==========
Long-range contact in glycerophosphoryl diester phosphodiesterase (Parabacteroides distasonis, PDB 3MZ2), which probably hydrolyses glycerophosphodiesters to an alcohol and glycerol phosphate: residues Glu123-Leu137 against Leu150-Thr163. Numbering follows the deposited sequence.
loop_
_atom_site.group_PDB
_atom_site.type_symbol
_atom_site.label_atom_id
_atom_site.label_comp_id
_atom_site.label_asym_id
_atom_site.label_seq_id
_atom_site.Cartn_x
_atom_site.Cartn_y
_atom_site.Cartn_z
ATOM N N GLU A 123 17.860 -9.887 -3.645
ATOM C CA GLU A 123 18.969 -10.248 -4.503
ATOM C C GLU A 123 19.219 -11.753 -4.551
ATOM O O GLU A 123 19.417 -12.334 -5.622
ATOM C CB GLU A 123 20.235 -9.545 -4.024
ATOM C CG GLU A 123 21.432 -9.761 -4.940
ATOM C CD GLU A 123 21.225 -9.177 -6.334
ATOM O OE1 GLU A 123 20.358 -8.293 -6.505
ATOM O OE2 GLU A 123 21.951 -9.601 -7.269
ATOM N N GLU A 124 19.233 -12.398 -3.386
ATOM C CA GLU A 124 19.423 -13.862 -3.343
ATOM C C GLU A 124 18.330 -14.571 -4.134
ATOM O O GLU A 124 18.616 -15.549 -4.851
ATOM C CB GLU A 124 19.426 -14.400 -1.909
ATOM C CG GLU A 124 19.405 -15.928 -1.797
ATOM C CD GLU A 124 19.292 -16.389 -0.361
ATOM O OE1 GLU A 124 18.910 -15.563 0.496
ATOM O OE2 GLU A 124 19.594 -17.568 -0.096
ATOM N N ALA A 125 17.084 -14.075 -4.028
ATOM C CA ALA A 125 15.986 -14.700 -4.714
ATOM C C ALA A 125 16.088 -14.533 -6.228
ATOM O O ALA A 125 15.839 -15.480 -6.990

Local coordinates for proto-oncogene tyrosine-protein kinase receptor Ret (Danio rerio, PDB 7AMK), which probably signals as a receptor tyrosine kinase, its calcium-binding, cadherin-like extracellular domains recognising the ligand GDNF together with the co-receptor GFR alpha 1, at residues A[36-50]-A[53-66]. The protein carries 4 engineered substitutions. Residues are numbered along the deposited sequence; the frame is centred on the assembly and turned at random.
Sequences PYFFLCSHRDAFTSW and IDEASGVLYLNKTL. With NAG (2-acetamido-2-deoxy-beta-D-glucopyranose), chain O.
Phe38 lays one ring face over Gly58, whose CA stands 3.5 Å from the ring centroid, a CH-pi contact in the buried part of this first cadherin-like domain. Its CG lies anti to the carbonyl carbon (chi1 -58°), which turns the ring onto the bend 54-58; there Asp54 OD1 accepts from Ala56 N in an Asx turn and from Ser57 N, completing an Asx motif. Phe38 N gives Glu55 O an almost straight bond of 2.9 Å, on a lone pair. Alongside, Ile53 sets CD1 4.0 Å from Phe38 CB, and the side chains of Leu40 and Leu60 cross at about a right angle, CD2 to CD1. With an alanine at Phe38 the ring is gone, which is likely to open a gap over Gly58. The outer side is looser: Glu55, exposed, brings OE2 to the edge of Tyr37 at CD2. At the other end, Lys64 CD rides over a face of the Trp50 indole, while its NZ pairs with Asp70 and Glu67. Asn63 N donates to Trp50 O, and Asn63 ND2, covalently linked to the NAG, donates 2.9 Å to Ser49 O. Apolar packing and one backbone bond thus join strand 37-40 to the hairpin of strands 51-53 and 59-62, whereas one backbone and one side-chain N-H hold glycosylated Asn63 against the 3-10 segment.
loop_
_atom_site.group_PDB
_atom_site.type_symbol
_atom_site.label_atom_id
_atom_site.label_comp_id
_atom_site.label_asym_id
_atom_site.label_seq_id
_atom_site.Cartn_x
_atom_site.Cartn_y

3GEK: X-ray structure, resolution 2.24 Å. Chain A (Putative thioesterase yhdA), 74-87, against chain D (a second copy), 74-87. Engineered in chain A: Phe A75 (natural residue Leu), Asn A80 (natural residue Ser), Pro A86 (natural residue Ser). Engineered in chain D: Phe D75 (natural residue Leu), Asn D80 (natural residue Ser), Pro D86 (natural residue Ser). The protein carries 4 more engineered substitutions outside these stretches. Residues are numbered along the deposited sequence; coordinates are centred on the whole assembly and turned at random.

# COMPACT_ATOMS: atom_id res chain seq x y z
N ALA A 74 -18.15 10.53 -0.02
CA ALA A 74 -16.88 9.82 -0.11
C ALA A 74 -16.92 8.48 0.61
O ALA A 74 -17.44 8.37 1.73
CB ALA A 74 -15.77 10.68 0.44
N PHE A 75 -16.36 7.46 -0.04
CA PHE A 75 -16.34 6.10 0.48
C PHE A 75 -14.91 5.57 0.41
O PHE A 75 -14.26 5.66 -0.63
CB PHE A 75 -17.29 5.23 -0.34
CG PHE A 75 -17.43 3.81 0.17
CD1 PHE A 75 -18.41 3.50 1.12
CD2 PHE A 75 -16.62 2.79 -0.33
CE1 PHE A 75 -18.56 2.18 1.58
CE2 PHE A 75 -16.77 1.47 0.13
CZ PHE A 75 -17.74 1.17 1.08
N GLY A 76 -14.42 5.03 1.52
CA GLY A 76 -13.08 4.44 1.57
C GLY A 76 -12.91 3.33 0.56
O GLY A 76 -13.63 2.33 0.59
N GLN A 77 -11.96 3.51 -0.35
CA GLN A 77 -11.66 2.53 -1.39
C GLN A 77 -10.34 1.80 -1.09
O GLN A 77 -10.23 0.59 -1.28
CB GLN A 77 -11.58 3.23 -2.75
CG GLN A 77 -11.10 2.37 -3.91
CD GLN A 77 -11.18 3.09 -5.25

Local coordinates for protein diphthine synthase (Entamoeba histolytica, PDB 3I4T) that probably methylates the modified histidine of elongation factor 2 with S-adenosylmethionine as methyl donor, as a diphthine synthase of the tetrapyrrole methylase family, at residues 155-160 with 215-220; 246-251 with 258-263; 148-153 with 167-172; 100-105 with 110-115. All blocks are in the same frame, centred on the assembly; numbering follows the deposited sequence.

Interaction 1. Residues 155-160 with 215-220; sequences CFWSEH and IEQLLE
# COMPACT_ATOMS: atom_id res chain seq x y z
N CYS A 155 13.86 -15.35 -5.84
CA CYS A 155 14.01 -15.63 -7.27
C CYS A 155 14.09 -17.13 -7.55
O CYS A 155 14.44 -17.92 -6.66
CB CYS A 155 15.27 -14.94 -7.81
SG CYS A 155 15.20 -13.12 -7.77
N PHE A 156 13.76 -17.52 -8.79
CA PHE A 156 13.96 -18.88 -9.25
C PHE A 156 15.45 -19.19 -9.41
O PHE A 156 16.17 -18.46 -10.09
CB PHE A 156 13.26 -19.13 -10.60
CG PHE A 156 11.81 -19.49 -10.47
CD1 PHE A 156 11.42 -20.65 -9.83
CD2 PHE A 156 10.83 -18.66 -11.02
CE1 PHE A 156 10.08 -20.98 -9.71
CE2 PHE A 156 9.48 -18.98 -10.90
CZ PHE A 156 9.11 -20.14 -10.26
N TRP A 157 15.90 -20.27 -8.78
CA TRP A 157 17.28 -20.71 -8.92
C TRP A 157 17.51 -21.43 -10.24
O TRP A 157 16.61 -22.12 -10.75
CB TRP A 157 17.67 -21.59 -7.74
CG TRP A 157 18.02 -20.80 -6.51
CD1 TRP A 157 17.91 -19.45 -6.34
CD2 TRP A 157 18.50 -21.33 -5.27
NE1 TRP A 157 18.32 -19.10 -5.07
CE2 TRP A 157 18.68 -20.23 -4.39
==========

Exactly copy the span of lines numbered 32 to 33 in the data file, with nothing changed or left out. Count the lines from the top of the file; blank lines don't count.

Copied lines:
ATOM C C ALA A 125 16.088 -14.533 -6.228
ATOM O O ALA A 125 15.839 -15.480 -6.990